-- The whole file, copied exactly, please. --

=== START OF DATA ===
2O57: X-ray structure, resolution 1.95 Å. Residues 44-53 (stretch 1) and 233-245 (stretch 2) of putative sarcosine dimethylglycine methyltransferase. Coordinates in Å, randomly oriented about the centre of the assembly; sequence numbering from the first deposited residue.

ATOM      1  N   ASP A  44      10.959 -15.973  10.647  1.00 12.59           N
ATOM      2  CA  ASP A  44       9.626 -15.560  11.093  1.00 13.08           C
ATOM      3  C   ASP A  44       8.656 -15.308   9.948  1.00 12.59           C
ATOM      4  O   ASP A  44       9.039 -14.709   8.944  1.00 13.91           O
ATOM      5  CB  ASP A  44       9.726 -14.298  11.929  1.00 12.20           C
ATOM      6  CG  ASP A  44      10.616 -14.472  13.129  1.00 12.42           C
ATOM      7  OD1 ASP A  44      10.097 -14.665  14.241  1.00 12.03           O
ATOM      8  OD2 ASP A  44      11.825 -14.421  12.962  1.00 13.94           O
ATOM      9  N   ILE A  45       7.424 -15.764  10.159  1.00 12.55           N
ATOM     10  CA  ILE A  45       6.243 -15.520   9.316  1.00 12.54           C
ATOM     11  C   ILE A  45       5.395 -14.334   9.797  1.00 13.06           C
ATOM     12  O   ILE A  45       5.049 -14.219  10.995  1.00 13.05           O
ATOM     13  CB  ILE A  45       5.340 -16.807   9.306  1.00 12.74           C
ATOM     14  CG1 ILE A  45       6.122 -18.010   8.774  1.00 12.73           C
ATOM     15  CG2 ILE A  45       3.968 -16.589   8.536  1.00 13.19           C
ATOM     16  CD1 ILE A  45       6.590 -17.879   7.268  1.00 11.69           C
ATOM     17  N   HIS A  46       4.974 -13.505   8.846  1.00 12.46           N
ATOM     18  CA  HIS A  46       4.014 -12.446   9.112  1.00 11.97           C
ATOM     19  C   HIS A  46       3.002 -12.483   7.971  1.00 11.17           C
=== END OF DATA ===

2O57: X-ray structure, resolution 1.95 Å. Residues 44-53 (stretch 1) and 233-245 (stretch 2) of putative sarcosine dimethylglycine methyltransferase. Coordinates in Å, randomly oriented about the centre of the assembly; sequence numbering from the first deposited residue.

ATOM      1  N   ASP A  44      10.959 -15.973  10.647  1.00 12.59           N
ATOM      2  CA  ASP A  44       9.626 -15.560  11.093  1.00 13.08           C
ATOM      3  C   ASP A  44       8.656 -15.308   9.948  1.00 12.59           C
ATOM      4  O   ASP A  44       9.039 -14.709   8.944  1.00 13.91           O
ATOM      5  CB  ASP A  44       9.726 -14.298  11.929  1.00 12.20           C
ATOM      6  CG  ASP A  44      10.616 -14.472  13.129  1.00 12.42           C
ATOM      7  OD1 ASP A  44      10.097 -14.665  14.241  1.00 12.03           O
ATOM      8  OD2 ASP A  44      11.825 -14.421  12.962  1.00 13.94           O
ATOM      9  N   ILE A  45       7.424 -15.764  10.159  1.00 12.55           N
ATOM     10  CA  ILE A  45       6.243 -15.520   9.316  1.00 12.54           C
ATOM     11  C   ILE A  45       5.395 -14.334   9.797  1.00 13.06           C
ATOM     12  O   ILE A  45       5.049 -14.219  10.995  1.00 13.05           O
ATOM     13  CB  ILE A  45       5.340 -16.807   9.306  1.00 12.74           C
ATOM     14  CG1 ILE A  45       6.122 -18.010   8.774  1.00 12.73           C
ATOM     15  CG2 ILE A  45       3.968 -16.589   8.536  1.00 13.19           C
ATOM     16  CD1 ILE A  45       6.590 -17.879   7.268  1.00 11.69           C
ATOM     17  N   HIS A  46       4.974 -13.505   8.846  1.00 12.46           N
ATOM     18  CA  HIS A  46       4.014 -12.446   9.112  1.00 11.97           C
ATOM     19  C   HIS A  46       3.002 -12.483   7.971  1.00 11.17           C